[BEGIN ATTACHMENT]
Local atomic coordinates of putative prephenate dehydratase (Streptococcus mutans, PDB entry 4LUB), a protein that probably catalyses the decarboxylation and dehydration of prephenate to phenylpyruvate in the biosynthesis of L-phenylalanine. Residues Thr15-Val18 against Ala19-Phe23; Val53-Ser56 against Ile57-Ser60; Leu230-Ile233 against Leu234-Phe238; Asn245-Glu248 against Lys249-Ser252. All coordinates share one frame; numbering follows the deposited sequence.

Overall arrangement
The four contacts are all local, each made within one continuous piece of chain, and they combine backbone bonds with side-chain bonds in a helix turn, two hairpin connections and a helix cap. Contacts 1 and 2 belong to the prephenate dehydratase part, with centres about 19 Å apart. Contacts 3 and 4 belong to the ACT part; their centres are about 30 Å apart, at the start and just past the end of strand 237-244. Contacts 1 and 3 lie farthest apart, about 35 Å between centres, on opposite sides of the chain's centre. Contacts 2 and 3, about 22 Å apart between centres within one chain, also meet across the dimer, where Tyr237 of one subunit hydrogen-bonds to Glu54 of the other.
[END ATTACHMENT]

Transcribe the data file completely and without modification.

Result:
Local atomic coordinates of putative prephenate dehydratase (Streptococcus mutans, PDB entry 4LUB), a protein that probably catalyses the decarboxylation and dehydration of prephenate to phenylpyruvate in the biosynthesis of L-phenylalanine. Residues Thr15-Val18 against Ala19-Phe23; Val53-Ser56 against Ile57-Ser60; Leu230-Ile233 against Leu234-Phe238; Asn245-Glu248 against Lys249-Ser252. All coordinates share one frame; numbering follows the deposited sequence.

Overall arrangement
The four contacts are all local, each made within one continuous piece of chain, and they combine backbone bonds with side-chain bonds in a helix turn, two hairpin connections and a helix cap. Contacts 1 and 2 belong to the prephenate dehydratase part, with centres about 19 Å apart. Contacts 3 and 4 belong to the ACT part; their centres are about 30 Å apart, at the start and just past the end of strand 237-244. Contacts 1 and 3 lie farthest apart, about 35 Å between centres, on opposite sides of the chain's centre. Contacts 2 and 3, about 22 Å apart between centres within one chain, also meet across the dimer, where Tyr237 of one subunit hydrogen-bonds to Glu54 of the other.